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NAUGATUCK RIVER WATERSHED ASSOCIATION


CT Broodstock Atlantic Salmon History
by Bob Gregorski


“Look at the size of those salmon”. “What brutes.” “They are too beautiful to put into the river.” Those were a few of the exclamations made by Trout Unlimited members who helped with the first stocking of broodstock Atlantic salmon into the Naugatuck River in the fall of 1992. EH, then the DEP Inland Fisheries Director, bestowed me with Ernie Beckwith honor of stocking the first salmon into the river. It was a wonderful and fulfilling time. Scores of people and the press were there to capture the moment. Several long-time Trout Unlimited members and I had been working to restore the river since the late 1970’s. The Naugy was one of the two rivers chosen to receive the no longer needed Atlantic salmon broodstock. The river and its riparian habitat had made a significant comeback from earlier times when it was one of the most polluted rivers in the country. One reward from the DEP was to create a broodstock Atlantic salmon fishery for Naugatuck River. The Shetucket River was selected in the eastern half of the state. The DEP made it clear this program was a trial one and would be evaluated annually. If old, breeder salmon were available and anglers benefited from having the fisheries, then it would continue. It was evaluated closely and extensively. The surveys and evaluation reports concluded that the program was a great success.

Well it has continued without interruption since the fall of 1992. And the beat goes on. Those early years were learning experiences for most anglers. On most fall weekends, anglers from New York, Massachusetts, Rhode Island and Vermont fished the Naugatuck and Shetucket rivers for the large salmon; some weighed as much as 25 pounds. Note: This season and last, salmon weighing 25 pounds were stocked. Crowded waters and few salmon made hooking one unlikely. Releasing a few hundred salmon into the Naugatuck River, which is 39 miles, long, made catching one difficult. Those that were caught and harvested, and eventually most were, left fewer fish for other anglers.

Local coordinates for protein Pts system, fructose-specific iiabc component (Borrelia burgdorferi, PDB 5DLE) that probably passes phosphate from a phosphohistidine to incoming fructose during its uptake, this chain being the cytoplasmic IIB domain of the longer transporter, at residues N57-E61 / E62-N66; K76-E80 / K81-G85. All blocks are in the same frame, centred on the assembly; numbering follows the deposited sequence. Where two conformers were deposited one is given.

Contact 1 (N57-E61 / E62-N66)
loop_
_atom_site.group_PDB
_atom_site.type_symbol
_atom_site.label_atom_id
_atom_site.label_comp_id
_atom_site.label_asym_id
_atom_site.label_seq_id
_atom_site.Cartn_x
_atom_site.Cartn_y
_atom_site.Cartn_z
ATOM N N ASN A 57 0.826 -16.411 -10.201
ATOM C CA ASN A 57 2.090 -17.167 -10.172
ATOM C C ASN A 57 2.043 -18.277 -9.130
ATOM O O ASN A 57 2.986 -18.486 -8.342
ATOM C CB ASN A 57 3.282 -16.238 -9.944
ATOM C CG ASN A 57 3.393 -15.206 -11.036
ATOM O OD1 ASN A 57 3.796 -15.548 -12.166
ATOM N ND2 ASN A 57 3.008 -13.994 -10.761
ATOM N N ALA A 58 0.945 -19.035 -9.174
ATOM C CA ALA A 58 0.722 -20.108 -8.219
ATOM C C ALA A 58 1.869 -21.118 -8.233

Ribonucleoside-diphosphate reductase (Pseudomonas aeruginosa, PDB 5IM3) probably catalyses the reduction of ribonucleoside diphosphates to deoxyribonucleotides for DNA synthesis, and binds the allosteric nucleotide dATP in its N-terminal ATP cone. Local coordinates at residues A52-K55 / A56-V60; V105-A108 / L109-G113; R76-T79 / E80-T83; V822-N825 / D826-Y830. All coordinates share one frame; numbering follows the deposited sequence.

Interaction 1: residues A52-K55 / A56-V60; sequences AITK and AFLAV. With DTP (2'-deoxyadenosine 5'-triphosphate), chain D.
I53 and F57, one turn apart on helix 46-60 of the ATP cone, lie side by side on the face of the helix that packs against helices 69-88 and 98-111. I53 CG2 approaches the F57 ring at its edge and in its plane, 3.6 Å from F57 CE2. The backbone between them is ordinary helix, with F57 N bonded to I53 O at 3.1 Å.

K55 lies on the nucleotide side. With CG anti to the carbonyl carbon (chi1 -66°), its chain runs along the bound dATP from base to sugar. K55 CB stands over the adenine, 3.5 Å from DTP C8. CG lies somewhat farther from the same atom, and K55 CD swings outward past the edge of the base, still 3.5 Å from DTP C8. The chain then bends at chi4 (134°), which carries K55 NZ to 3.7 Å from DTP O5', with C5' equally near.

Going back to those early days, I was fortunate to have played a role in developing some of the current regulations. I worked with Jim Moulton who was the director of Inland Fisheries at the time to develop the delayed harvest (Catch & Release October 1 through November 30). It made good sense to have several anglers catch the same fish, since there were so few. And to extend the season through March 31 gave anglers a chance to catch a holdover in early spring.

Years later, I had input about new regulations as a member of the DEP Fisheries Advisory Council of the Bureau of Natural Resources chaired by Bureau Chief Ed Parker. Lures were to be approved to catch salmon. No additional weight could be added to spin line or fly tippet and, all lures must have one free-swinging hook. My experiences fishing for coho and king salmon and steelhead trout while fishing the Salmon River in Pulaski, New York and its neighboring towns in lead me to pursue those regulations vigorously. It was a deplorable experience watching poachers snagging, snatching and lifting salmon and steelhead. Fishing with a free-swing single hook with no additional weight makes it difficult to snag or lift fish.